This post was first published May 11, 2016.
I am no longer surprised when a brilliant student struggles with reading, writing, or spelling. After spending years studying the reading process, I am surprised more people do not have a difficult time.
While we were put us on this earth to see, to talk, and to hear, we were not put here to read.
Reading is a human invention.
Thousands of years ago, reading was the iPhone of its day, inviting the same kinds of controversies and cynicism. Socrates, the Father of Western Thought, believed reading would be the end of modern civilization. During Socrates’s time, a person’s intellect was judged by their ability to recite long passages from memory. He considered any system that converted ideas to sounds and symbols as “dumbing it down.”
Socrates did not understand that the reading brain is a marvel of human engineering.
When we look at single word, many different parts of our brain to come together at once for us to understand it. There is no singular lobe or cortex that controls it. Instead, reading is a neurological symphony, with different sections, made up of many individual instruments, simultaneously finding a perfect pitch. If even one chord comes too late, though, the sound is compromised.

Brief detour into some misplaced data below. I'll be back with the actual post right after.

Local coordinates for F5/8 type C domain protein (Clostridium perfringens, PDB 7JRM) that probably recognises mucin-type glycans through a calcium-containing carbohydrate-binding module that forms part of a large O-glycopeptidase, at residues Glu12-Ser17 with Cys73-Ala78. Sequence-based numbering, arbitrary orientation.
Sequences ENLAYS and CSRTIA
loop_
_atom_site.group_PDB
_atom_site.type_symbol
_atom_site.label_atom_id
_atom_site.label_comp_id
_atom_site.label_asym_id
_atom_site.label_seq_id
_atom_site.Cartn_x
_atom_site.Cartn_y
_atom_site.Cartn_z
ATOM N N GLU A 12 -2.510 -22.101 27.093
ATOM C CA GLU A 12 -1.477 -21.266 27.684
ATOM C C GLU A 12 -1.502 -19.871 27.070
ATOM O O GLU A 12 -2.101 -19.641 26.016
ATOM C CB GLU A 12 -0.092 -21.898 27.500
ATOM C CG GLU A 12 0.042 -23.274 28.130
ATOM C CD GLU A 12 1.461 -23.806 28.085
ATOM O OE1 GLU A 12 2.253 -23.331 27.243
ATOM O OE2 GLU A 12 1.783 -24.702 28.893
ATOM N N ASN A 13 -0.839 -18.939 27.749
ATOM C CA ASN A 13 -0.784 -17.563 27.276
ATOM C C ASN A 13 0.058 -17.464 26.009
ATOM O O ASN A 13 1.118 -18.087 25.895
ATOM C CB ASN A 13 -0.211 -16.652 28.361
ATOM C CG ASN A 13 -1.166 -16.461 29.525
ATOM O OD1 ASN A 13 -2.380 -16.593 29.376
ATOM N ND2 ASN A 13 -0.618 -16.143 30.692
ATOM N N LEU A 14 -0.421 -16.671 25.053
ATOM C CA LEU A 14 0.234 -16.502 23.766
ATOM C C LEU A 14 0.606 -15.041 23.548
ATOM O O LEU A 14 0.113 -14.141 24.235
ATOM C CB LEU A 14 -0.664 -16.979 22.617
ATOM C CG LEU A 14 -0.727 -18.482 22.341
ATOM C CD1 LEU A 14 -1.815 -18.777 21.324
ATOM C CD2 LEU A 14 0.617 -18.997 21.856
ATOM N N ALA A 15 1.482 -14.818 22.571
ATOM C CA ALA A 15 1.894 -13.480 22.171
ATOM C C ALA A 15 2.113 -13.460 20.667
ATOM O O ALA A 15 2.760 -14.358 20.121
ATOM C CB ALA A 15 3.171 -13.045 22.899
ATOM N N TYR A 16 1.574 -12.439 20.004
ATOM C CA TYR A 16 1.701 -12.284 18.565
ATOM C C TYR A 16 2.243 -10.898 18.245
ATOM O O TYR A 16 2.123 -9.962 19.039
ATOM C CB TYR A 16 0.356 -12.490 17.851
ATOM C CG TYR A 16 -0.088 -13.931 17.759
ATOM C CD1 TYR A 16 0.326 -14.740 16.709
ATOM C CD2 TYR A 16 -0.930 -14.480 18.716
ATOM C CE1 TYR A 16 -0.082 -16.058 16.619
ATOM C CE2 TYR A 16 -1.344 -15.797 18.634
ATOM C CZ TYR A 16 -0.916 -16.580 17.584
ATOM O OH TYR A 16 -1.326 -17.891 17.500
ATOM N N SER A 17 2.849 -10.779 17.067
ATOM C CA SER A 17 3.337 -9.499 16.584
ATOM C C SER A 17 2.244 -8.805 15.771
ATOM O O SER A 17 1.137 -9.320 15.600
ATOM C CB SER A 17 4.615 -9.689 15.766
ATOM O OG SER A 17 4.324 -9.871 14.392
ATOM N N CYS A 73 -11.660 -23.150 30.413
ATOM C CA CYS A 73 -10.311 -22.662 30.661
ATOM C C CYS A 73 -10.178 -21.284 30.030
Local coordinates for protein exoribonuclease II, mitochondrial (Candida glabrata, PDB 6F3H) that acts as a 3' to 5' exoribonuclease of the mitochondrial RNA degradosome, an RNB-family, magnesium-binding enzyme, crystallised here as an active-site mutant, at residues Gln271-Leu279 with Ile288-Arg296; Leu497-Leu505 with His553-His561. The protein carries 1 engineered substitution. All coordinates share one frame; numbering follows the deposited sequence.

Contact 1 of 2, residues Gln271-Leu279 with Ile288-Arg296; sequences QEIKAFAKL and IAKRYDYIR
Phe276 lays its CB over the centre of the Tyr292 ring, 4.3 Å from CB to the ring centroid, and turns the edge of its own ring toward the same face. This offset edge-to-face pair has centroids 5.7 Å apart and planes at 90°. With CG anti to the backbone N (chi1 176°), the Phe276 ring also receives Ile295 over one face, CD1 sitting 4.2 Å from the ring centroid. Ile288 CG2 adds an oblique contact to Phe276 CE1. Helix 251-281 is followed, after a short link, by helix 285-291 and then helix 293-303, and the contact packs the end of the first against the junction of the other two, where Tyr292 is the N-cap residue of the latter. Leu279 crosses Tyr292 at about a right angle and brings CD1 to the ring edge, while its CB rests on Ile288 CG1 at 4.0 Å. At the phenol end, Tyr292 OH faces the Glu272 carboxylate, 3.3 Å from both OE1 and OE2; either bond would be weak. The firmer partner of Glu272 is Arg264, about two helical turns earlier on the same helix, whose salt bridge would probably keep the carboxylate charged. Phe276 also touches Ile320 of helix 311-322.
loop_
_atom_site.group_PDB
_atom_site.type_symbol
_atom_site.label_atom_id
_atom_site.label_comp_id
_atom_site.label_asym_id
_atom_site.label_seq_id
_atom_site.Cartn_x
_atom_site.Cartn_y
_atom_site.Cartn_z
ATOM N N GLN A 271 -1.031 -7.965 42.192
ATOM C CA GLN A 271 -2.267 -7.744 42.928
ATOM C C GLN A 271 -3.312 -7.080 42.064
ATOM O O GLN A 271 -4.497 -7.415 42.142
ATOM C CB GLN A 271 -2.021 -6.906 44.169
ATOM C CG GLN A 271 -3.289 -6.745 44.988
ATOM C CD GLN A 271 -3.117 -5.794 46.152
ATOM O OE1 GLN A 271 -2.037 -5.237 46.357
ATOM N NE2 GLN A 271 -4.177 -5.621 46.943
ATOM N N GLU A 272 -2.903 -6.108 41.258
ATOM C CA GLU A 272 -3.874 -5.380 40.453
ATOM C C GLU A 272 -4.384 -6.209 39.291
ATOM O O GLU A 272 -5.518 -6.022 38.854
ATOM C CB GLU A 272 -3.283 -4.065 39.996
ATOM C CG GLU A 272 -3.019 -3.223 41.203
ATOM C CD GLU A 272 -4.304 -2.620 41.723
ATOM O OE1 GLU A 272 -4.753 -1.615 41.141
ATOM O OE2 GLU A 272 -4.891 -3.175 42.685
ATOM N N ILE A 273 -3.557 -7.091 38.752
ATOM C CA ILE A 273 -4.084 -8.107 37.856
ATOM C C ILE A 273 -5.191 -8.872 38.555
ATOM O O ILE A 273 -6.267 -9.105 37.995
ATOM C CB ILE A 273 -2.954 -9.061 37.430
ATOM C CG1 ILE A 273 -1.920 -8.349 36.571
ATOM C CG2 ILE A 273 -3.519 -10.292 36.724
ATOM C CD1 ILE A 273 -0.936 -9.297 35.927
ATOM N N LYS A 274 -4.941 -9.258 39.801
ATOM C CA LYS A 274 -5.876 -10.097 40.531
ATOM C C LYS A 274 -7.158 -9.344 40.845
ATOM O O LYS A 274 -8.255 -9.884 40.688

For many students with dyslexia, this breakdown often manifests itself at the point of comprehension. The child with an above average IQ comes home with a pile of failed Accelerated Reader tests, and the teacher explains that she has a “comprehension problem.”
However, much like the symphony relies on many individual instruments to create one sound, comprehension is built by series of independent neurological tasks. This is why so many dyslexic learners do so well when they listen to books – they are able to bypass these rudimentary tasks and get to the more complex work of understanding.
To further illustrate this idea, below are two of my favorite representations of how reading works. The “A” shaped image is the Reading Acquisition Framework and the the other I refer to as the Reading Rope Model. Notice how both illustrations divide the tasks associated with reading into two large categories: Language Comprehension and Decoding / Word Recognition. Think of these as the brass or string sections. Within these groupings, each box or thread represents a neurological task. They are the trombone or violin of the reading brain.
We will explore these sections in more detail next week. For now though, I hope the next time you read the newspaper or sit down with your favorite book, you listen for the tuba playing in your head.